Earlier this year, India held the largest public health event ever conducted in one day: The country dewormed 179 million children in almost all states and Union territories, according to the government’s latest figure.

Deworming took place in 810,000 government schools, 800,000 preschools (anganwadi centers) and, for the first time, in 170,000 private schools. School-based deworming leverages anganwadi workers and teachers to deliver safe, simple treatment for parasitic worms. 

Evidence Action’s Deworm the World Initiative is the principal technical assistance provider to the Government of India’s National Deworming Day, and our team was instrumental in making this massive event happen. In the months leading up to deworming, we worked with technical staff in the Ministry of Health and Family Welfare to develop operational guidelines, design informational materials, and draft scripts for radio and TV announcements that were used all over the country. We also worked directly with seven individual states to boost and fine-tune implementation quality of their respective school-based deworming efforts. 

During National Deworming Day, in these states we tracked deliveries of drugs and manuals from the capital cities all the way to the block and village levels. Our teams joined government officials in monitoring and supervising drug administration at randomly sampled schools, and we carefully analyzed treatment reports to verify data quality.  

National Deworming Day is considered a great success, having scaled to national coverage following the program’s 2015 launch. Health Minister J.P. Nadda praised the national program in his speech to parliament in May and other high-level officials have expressed their satisfaction and gratitude for Evidence Action’s work in a number of speeches and at various events. National Deworming Day was extensively featured in local, national, and international media.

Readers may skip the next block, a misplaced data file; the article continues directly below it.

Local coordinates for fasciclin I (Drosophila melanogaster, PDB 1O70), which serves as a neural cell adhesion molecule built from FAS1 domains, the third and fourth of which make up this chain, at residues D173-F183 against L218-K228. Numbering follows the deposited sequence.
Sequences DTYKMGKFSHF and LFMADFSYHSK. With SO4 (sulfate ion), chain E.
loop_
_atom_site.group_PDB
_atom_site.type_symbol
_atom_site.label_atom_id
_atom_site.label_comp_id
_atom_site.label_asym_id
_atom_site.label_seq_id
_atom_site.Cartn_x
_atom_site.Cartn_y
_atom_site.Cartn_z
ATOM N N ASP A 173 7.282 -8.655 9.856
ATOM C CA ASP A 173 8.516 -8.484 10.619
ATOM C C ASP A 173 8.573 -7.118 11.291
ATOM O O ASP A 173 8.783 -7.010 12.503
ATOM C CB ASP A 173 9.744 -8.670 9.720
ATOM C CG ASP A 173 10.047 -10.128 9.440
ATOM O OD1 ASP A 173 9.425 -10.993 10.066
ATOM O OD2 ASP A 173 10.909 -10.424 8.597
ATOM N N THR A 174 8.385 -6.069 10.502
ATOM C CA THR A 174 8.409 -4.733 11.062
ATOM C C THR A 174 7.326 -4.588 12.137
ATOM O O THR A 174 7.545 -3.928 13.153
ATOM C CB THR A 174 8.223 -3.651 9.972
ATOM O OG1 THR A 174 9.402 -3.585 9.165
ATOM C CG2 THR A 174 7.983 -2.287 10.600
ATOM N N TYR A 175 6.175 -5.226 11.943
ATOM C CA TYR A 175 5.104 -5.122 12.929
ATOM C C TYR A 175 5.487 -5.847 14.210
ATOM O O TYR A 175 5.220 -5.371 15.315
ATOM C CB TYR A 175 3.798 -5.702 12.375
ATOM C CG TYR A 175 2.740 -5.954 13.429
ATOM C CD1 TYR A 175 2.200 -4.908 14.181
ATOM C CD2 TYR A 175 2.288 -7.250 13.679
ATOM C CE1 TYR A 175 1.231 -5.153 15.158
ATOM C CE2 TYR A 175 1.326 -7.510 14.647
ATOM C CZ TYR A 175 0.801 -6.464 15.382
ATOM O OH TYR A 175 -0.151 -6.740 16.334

What happened on National Deworming Day in India? 

On February 10, children in 1.78 million schools and anganwadis (preschools) lined up to receive a single albendazole tablet from their teachers, with community mobilization and oversight from the health system, including community health volunteers (ASHAs). This extremely simple intervention--school-based mass deworming--is implemented in countries with parasitic worms above a certain prevalence worldwide, such as in Kenya, Ethiopia, Honduras and the Philippines. 

Deworming 179 million children in one day was preceded by months of hard work by key government officials at all levels and our staff of 75 in India, who ensured that teachers and health workers were trained and critical inputs, including drugs and community awareness materials, were available at the last mile for timely delivery.  

What’s Next for India? 

Recently completed worm prevalence surveys conducted by the National Center for Disease Control and Evidence Action revealed that 26 Indian states have such high worm prevalence to warrant twice annual treatment. The Government of India has decided to double up on the successes achieved during this year’s National Deworming Day with our support. 

The next deworming day will take place in Indian schools and anganwadis on August 10. Alongside the country’s very dedicated health and education officials, our team is once again making preparations to #DewormIndia! 

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